Get your ideas flying!


by Martino Margheri

People who work in museums and cultural institutions are more than familiar with the endless timing involved in planning an exhibition. Whether it’s an exhibition of old master works or a monographic exhibition focusing on a leading contemporary artist, preliminary meetings can be held up to four years before it’s due to start. For the Tomás Saraceno. Aria exhibition, initial discussions with the artist and his studio began in 2017 and Saraceno conducted his first exploratory tour of Palazzo Strozzi in the autumn of 2018. Once a project’s broad outline has been defined, discussions get under way with all of the cultural institution’s various departments. The idea is to get the most out of the exhibition, to exploit its full potential by developing activities and strategies concerning every aspect of the work, from communication and promotion to educational projects.

Working with Tomás Saraceno offered us a major opportunity because his studio comprises so many different professional figures: architects, video makers, designers and layout planners who teamwork with the artist and help to breathe life into his vision. Amid the variety of the projects produced by Saraceno and the Aerocene Foundation set up in 2015, we identified experiences that would allow us to experiment with interesting educational formats we could propose to communication and design students to tie in with the Palazzo Strozzi exhibition.

This triggered a dialogue with IED Firenze (Istituto Europeo di Design) which rapidly turned into a substantive institutional partnership and a project entitled Museo Aero Solar with a select group of teachers and students. The Museo Aero Solar is a large flying sculpture made up solely of reused plastic bags. The project first saw the light of day in the course of a conversation between Tomás Saraceno and Alberto Pesavento in 2007, and it has been produced in a variety of formats in over twenty-one countries since then. The Museo Aero Solar embodies the vision of a future without pollution through the growth of the spontaneously created and geographically distant communities that take part in it.


Museo Aero Solar, photographies by Studio Tomás Saraceno, courtesy Aerocene Foundation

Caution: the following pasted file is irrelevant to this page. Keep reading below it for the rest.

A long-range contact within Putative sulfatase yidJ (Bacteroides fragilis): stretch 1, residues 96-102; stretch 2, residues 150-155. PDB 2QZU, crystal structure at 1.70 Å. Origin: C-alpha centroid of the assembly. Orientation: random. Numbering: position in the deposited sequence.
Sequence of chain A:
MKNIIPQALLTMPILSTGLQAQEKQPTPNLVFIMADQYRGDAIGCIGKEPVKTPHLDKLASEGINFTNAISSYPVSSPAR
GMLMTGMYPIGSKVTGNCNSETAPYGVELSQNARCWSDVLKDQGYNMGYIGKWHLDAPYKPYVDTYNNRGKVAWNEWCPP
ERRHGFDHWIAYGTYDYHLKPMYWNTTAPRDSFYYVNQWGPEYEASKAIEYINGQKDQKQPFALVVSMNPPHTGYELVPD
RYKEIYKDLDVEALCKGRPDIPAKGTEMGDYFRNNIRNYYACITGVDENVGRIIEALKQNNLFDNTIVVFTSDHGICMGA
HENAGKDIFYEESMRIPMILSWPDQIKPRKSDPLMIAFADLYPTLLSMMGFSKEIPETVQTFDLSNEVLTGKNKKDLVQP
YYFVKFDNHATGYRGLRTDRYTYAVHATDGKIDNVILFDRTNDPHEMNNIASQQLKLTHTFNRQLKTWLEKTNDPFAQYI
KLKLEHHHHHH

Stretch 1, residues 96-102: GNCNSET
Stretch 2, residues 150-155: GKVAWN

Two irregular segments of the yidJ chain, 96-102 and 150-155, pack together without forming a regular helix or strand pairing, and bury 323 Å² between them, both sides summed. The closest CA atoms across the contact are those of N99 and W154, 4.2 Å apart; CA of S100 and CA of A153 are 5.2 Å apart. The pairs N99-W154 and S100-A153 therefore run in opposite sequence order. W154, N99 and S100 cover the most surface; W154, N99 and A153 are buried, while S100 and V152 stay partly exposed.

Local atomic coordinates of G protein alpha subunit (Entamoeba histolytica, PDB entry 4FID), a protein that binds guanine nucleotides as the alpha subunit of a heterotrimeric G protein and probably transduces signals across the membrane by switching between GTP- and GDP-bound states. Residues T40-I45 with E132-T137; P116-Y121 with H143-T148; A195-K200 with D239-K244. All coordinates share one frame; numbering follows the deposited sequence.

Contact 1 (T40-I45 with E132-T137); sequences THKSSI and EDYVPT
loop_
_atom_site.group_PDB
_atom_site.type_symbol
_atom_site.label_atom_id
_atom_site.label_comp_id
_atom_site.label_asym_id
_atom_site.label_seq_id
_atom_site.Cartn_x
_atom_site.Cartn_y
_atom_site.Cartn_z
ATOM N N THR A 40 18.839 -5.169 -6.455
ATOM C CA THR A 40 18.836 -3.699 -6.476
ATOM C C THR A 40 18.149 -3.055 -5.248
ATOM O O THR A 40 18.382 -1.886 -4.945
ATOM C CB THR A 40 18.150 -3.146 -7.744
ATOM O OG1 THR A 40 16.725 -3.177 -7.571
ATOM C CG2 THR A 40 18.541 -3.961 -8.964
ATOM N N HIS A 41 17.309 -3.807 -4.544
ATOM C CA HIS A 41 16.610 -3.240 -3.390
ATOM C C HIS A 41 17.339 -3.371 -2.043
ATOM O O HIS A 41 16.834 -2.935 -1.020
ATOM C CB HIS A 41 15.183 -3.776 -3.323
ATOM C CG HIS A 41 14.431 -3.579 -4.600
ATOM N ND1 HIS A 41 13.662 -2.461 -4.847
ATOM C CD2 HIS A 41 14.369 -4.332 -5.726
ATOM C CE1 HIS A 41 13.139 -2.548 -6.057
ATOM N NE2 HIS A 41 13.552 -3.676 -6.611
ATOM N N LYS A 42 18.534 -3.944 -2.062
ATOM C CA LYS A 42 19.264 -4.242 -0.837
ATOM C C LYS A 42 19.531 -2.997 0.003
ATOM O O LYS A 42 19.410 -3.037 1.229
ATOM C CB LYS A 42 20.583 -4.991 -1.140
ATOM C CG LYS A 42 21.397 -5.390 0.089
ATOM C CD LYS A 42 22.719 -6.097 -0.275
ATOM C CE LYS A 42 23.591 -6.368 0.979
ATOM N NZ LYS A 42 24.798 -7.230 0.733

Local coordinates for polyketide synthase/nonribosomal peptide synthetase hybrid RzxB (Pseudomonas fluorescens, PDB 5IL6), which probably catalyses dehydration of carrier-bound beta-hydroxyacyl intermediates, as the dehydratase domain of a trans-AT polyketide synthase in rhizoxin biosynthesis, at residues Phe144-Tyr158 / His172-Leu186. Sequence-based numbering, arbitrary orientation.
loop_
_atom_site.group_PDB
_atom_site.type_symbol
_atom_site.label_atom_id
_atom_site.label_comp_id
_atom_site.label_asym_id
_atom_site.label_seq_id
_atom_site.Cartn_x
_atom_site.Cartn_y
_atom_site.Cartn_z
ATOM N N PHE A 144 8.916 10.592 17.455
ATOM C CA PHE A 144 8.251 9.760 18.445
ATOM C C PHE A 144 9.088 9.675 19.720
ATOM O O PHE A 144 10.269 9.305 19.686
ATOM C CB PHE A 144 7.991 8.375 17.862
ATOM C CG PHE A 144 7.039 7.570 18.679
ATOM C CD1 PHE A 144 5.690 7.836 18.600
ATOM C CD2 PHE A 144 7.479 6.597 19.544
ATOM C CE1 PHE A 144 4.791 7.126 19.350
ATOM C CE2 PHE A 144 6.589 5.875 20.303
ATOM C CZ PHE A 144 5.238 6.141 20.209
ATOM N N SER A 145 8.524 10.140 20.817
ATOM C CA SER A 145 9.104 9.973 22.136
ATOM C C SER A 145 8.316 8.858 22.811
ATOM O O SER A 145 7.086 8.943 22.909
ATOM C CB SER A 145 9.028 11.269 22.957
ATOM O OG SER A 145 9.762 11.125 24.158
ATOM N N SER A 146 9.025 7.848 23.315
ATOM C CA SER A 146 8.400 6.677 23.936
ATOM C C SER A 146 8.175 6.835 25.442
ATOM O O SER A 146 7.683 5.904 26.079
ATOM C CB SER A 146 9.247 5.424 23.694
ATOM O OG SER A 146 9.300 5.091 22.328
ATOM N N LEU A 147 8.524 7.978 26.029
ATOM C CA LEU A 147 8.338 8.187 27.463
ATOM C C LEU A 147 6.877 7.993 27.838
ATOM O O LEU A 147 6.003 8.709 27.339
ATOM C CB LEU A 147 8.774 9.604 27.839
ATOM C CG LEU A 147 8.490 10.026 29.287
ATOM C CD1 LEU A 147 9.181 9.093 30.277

On that basis, we set ourselves the goal of involving Palazzo Strozzi’s visitors in the production of a major participatory project for Florence that would start by collecting plastic bags and end with an experimental flight in the Cascine park. But how should we go about doing that? What tools should we use to achieve that goal? What technical skills would we need to build a flying sculpture?

From Aerocene Journal

The most important thing to do first and foremost was to analyse the identity and characteristics of the Museo Aero Solar in Tomás Saraceno’s own artistic experience. An introductory lecture with the IED students allowed us to address both the project’s conceptual side and its technical requirements. The debate rapidly led us to the crucial question: how were we going to produce an Museo Aero Solar in a city? How should we communicate it? How could we involve people in the various phases?
We began to work on developing a single graphic style for postcards, flyers and posters for libraries, schools, universities and academies. The communication would need to convey three crucial aspects: acquainting people with the project, encouraging the collection of plastic bags and inviting people to the grand final assembly and flight workshop.


Communication development and design meeting with the students of IED Firenze

Using the same coordinated image, we worked on the design of a large container in which visitors to the exhibition would leave their plastic bags. While the students worked on producing all this material, we kept in constant touch with Tomás Saraceno’s studio to ensure compliance with their communication guidelines. The workshop at the Cascine park was to be the cherry on the cake, and so to make sure we were properly prepared for it we held a test-assembly of the bags in accordance with instructions received. We set up a tight network of interlinked activities coordinated by the Education Department in close cooperation with a highly motivated group of IED teachers and students.